After this trial, we know more. But the jury was never going to hear the full story. Crucial information, broader context, was not allowed due to legal agreements between the parties to limit the case. Yet those elements draw a better picture of how the diocese mismanaged these problems, with one poor decision often leading to another.
Jurors were not told that one altar boy took his own life. They were not to know that O’Brien was believed to molest boys in tandem with another priest, Thomas Reardon, who has left the priesthood and has also been the subject of many lawsuits.
And they could hear no mention of former priest Shawn Ratigan.
Ratigan, sentenced last year to 50 years in prison for child pornography, is the link that makes the diocese’s past history so disturbing. Because the diocese used some of the same rationalizations initially for Ratigan’s behavior as they used in the 1970s and 1980s.
A long letter from a parish school principal detailed disturbing behavior by Ratigan toward children. The letter was not taken seriously by diocese officials. When disturbing pictures were found on Ratigan’s computer, he was simply shifted to another location and he abused again. Those decisions led to the misdemeanor charge of failure to report suspected abuse against the sitting bishop, Robert Finn.
It is only because of the Ratigan criminal trial that this civil proceeding came to be. Publicity about Ratigan’s case was the kick-start that brought these new allegations forward. So the past of the diocese is intricately linked to its more recent woes.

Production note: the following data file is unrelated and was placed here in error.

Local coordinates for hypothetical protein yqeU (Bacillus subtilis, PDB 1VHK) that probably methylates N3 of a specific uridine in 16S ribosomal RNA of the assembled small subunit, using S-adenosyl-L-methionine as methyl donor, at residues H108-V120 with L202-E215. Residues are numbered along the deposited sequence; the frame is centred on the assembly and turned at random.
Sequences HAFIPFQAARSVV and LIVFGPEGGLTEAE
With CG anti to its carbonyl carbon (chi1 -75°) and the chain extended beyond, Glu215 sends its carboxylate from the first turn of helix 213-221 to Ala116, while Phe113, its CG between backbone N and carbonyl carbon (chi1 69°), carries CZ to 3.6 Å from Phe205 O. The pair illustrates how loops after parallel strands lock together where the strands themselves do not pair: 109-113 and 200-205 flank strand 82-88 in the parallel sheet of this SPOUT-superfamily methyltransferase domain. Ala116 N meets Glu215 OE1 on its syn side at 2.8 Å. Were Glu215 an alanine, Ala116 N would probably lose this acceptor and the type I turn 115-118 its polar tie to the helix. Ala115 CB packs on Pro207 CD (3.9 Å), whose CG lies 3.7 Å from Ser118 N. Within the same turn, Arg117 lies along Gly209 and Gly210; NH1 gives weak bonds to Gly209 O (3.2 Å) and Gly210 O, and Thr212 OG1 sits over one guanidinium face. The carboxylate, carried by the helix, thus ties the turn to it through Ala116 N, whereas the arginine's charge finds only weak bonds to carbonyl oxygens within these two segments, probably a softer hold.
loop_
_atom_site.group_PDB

Certainly the addition of two non-clerical ombudsmen to handle allegations of abuse is significant. The two female workers have made prompt and appropriate reports. Most important, they’ve kept the diocese in compliance with the law when accusations have been raised the past three years.
Finn would not allow any non-monetary agreements to be tacked to this settlement. The diocese is still reeling from its breach of similar agreements to keep it on track, doing the right thing for parishioners. That lapse cost the diocese $1.1 million earlier this year.
These cases are not just about money. Lives have been ruined.
Among the most stoic in the courtroom were Don and Rosemary Teeman, with whom the diocese settled a lawsuit last year. Their son Brian committed suicide after serving as an altar boy at the same time as the plaintiff in this case.
These forever-grieving parents listened to detailed accounts suggesting the diocese knew this priest was a danger before he met their son. They believe Brian took his life after being molested by O’Brien.
No testimony changes their reality. The Teemans have two grandsons by their daughter. One boy bears a remarkable likeness to Brian.
But they do not have their son.
“They should have done something; it could have been stopped,” Rosemary Teeman commented midway through the trial. “I’d have a bigger family.”
Upon that truth is where the diocese should begin post-trial reflection.